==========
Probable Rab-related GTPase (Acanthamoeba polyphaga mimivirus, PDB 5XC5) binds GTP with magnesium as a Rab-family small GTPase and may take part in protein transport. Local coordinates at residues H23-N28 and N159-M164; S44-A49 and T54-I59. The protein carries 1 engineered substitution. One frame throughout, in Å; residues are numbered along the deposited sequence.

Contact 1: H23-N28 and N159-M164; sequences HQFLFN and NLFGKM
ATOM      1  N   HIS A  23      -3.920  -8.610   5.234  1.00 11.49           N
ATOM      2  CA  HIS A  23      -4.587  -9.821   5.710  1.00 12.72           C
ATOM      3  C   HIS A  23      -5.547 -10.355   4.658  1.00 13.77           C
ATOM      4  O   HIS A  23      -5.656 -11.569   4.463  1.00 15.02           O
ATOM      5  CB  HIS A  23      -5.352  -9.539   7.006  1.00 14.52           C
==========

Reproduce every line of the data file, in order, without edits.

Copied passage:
Probable Rab-related GTPase (Acanthamoeba polyphaga mimivirus, PDB 5XC5) binds GTP with magnesium as a Rab-family small GTPase and may take part in protein transport. Local coordinates at residues H23-N28 and N159-M164; S44-A49 and T54-I59. The protein carries 1 engineered substitution. One frame throughout, in Å; residues are numbered along the deposited sequence.

Contact 1: H23-N28 and N159-M164; sequences HQFLFN and NLFGKM
ATOM      1  N   HIS A  23      -3.920  -8.610   5.234  1.00 11.49           N
ATOM      2  CA  HIS A  23      -4.587  -9.821   5.710  1.00 12.72           C
ATOM      3  C   HIS A  23      -5.547 -10.355   4.658  1.00 13.77           C
ATOM      4  O   HIS A  23      -5.656 -11.569   4.463  1.00 15.02           O
ATOM      5  CB  HIS A  23      -5.352  -9.539   7.006  1.00 14.52           C